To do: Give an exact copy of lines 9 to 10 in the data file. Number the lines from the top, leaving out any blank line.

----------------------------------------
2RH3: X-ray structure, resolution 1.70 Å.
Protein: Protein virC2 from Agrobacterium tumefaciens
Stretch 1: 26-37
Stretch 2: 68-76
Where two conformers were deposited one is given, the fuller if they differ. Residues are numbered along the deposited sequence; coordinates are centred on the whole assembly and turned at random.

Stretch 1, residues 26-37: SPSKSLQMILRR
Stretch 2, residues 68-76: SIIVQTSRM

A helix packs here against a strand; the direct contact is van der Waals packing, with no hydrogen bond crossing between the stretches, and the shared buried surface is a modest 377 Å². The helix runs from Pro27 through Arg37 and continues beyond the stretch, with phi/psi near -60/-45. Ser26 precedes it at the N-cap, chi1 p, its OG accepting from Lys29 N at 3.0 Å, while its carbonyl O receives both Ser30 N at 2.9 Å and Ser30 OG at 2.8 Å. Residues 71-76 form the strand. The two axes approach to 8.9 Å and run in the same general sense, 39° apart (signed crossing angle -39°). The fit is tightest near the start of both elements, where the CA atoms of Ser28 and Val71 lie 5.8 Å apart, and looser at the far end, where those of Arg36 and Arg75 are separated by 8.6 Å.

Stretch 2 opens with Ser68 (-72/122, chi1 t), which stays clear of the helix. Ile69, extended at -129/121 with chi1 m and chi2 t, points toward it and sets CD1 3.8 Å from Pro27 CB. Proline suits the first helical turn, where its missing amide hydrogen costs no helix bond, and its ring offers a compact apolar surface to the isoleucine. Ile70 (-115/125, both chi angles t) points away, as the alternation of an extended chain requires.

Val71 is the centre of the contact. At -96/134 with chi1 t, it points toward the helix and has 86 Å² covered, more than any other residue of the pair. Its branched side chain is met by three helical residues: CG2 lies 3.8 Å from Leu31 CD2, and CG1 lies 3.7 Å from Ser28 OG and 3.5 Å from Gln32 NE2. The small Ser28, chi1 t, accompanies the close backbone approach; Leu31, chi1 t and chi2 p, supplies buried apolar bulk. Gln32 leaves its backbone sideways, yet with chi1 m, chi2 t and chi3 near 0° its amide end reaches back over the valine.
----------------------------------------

Stretch 2 opens with Ser68 (-72/122, chi1 t), which stays clear of the helix. Ile69, extended at -129/121 with chi1 m and chi2 t, points toward it and sets CD1 3.8 Å from Pro27 CB. Proline suits the first helical turn, where its missing amide hydrogen costs no helix bond, and its ring offers a compact apolar surface to the isoleucine. Ile70 (-115/125, both chi angles t) points away, as the alternation of an extended chain requires.

Val71 is the centre of the contact. At -96/134 with chi1 t, it points toward the helix and has 86 Å² covered, more than any other residue of the pair. Its branched side chain is met by three helical residues: CG2 lies 3.8 Å from Leu31 CD2, and CG1 lies 3.7 Å from Ser28 OG and 3.5 Å from Gln32 NE2. The small Ser28, chi1 t, accompanies the close backbone approach; Leu31, chi1 t and chi2 p, supplies buried apolar bulk. Gln32 leaves its backbone sideways, yet with chi1 m, chi2 t and chi3 near 0° its amide end reaches back over the valine.